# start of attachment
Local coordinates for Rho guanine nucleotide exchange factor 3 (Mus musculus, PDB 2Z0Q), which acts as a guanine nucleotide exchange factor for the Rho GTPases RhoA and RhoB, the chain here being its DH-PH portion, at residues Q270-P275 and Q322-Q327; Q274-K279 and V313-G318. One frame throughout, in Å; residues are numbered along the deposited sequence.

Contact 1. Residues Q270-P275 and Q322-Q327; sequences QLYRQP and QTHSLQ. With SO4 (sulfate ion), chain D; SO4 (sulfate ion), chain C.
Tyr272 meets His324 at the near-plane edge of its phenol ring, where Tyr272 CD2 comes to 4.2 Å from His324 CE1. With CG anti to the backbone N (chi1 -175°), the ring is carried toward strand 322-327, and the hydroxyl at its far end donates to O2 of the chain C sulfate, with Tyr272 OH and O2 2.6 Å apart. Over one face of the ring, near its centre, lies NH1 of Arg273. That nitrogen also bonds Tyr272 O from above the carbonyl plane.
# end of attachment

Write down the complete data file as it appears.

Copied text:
Local coordinates for Rho guanine nucleotide exchange factor 3 (Mus musculus, PDB 2Z0Q), which acts as a guanine nucleotide exchange factor for the Rho GTPases RhoA and RhoB, the chain here being its DH-PH portion, at residues Q270-P275 and Q322-Q327; Q274-K279 and V313-G318. One frame throughout, in Å; residues are numbered along the deposited sequence.

Contact 1. Residues Q270-P275 and Q322-Q327; sequences QLYRQP and QTHSLQ. With SO4 (sulfate ion), chain D; SO4 (sulfate ion), chain C.
Tyr272 meets His324 at the near-plane edge of its phenol ring, where Tyr272 CD2 comes to 4.2 Å from His324 CE1. With CG anti to the backbone N (chi1 -175°), the ring is carried toward strand 322-327, and the hydroxyl at its far end donates to O2 of the chain C sulfate, with Tyr272 OH and O2 2.6 Å apart. Over one face of the ring, near its centre, lies NH1 of Arg273. That nitrogen also bonds Tyr272 O from above the carbonyl plane.